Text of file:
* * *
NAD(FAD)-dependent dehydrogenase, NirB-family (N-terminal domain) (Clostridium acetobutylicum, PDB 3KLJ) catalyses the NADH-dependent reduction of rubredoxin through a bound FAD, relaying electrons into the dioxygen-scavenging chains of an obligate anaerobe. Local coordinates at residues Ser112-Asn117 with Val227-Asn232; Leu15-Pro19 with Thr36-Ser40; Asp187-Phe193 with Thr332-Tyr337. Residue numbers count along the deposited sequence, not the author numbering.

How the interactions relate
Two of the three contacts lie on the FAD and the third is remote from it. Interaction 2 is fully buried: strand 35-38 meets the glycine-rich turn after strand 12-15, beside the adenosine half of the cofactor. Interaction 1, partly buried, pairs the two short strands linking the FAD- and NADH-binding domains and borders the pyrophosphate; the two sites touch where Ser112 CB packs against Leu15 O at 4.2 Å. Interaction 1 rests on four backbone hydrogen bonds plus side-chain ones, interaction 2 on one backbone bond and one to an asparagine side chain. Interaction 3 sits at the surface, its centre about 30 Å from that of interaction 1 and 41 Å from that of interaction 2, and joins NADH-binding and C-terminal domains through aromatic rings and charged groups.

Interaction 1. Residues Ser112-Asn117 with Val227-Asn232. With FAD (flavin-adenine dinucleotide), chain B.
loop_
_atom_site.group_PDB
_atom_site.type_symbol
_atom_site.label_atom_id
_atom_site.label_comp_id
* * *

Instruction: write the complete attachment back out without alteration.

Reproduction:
NAD(FAD)-dependent dehydrogenase, NirB-family (N-terminal domain) (Clostridium acetobutylicum, PDB 3KLJ) catalyses the NADH-dependent reduction of rubredoxin through a bound FAD, relaying electrons into the dioxygen-scavenging chains of an obligate anaerobe. Local coordinates at residues Ser112-Asn117 with Val227-Asn232; Leu15-Pro19 with Thr36-Ser40; Asp187-Phe193 with Thr332-Tyr337. Residue numbers count along the deposited sequence, not the author numbering.

How the interactions relate
Two of the three contacts lie on the FAD and the third is remote from it. Interaction 2 is fully buried: strand 35-38 meets the glycine-rich turn after strand 12-15, beside the adenosine half of the cofactor. Interaction 1, partly buried, pairs the two short strands linking the FAD- and NADH-binding domains and borders the pyrophosphate; the two sites touch where Ser112 CB packs against Leu15 O at 4.2 Å. Interaction 1 rests on four backbone hydrogen bonds plus side-chain ones, interaction 2 on one backbone bond and one to an asparagine side chain. Interaction 3 sits at the surface, its centre about 30 Å from that of interaction 1 and 41 Å from that of interaction 2, and joins NADH-binding and C-terminal domains through aromatic rings and charged groups.

Interaction 1. Residues Ser112-Asn117 with Val227-Asn232. With FAD (flavin-adenine dinucleotide), chain B.
loop_
_atom_site.group_PDB
_atom_site.type_symbol
_atom_site.label_atom_id
_atom_site.label_comp_id